KNOXVILLE, Tenn. Former Utah Starzz point guard Jennifer Azzi was one of six women who will be among the inductees in the Women's Basketball Hall of Fame's 2009 class.
Joining Azzi will be Sonja Hogg, Cynthia Cooper-Dyke, Jennifer Gillom, Jill Hutchison and the late Ora Washington.
The class will be honored June 13 at the hall in Knoxville. The six new inductees will bring the total Hall of Fame membership to 109.
After leading Stanford to the national championship and winning the Wade Trophy and Naismith Player of the Year award, the All-American Azzi won a gold medal with the 1996 women's Olympic basketball team.
Azzi was drafted by the Detroit Shock of the WNBA in 1999 and was traded to the Starzz prior to the 2000 season. She remained with the franchise when it relocated to San Antonio and changed its name to the Silver Stars in 2003.
Hogg started the Louisiana Tech women's basketball program while teaching physical education there and nicknamed the team the Lady Techsters. Under Hogg, the Lady Techsters won the inaugural NCAA championship game in 1982 after winning the AIAW Championship the previous season.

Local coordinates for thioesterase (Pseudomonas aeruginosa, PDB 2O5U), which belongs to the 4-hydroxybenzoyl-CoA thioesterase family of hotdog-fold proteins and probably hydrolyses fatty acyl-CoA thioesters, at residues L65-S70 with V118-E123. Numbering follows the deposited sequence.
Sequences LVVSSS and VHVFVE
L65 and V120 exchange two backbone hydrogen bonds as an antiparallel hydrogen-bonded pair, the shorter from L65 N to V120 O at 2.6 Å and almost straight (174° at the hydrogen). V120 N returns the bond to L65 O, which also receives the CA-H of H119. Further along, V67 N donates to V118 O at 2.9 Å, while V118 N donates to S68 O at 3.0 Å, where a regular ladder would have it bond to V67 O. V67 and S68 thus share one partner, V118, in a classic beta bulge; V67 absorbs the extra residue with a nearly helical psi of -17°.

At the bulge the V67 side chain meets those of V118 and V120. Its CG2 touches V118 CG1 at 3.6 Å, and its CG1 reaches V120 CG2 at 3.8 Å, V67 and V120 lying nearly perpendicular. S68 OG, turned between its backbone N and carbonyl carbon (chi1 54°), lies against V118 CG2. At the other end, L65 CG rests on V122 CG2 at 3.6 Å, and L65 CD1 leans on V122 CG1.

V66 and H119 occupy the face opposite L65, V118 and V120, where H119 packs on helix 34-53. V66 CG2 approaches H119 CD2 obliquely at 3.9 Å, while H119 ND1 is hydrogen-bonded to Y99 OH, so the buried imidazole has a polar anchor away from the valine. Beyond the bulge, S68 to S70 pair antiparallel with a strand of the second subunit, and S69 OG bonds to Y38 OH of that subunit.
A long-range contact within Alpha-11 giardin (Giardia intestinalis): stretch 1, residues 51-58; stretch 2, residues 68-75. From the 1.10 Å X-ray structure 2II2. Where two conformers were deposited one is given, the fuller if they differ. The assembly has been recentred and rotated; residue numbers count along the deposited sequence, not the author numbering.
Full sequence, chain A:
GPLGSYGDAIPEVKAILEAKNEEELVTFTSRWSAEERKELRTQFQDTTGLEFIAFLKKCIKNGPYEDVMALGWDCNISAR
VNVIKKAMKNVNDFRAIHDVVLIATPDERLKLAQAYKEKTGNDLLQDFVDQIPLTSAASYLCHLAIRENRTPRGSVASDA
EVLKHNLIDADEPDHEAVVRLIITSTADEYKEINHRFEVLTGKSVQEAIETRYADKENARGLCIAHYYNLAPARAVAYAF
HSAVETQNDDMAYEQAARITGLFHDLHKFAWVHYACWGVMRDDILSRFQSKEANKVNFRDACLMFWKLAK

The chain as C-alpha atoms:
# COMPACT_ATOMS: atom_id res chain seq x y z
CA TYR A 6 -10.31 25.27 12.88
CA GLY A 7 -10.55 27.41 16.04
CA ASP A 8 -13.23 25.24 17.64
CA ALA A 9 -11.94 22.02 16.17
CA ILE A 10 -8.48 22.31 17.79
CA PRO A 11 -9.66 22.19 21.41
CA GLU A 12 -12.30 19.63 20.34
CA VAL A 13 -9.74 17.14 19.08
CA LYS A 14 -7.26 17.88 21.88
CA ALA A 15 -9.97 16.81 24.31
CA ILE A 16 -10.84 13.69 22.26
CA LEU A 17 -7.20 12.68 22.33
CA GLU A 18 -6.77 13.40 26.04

In 2004, Hogg was awarded the Naismith Women's Outstanding Contribution to Basketball Award.
Cooper-Dyke is one of three Olympic gold medalists in the new induction class. Cooper-Dyke won a gold medal in the 1998 Olympics. She was a national champion at Southern California in 1983 and 1984 and a four-time WNBA champion with the Houston Comets.
She was the first WNBA player to reach 2,500 points. Cooper-Dyke now coaches at Prairie View A&M.
Gillom won gold with the 1988 Olympic team and went on to play with the Phoenix Mercury for six years and the Los Angeles Sparks for one. She made two appearances in the NCAA regional semifinals with Mississippi, where the sports complex is named for her and her sister Peggy.
Hutchison spent 28 seasons coaching Illinois State, guiding the program to three NCAA tournaments and six WNIT appearances.
Hutchison served as the first president of the Women's Basketball Coaches Association and testified at the U.S. congressional hearings on Title IX.
Washington was a legendary African-American basketball and tennis player. She starred as the center for the Philadelphia Tribunes for 18 years, losing only six games all to men's teams.
The late Washington is a member of the Black Athletes Hall of Fame and the Temple University Sports Hall of Fame.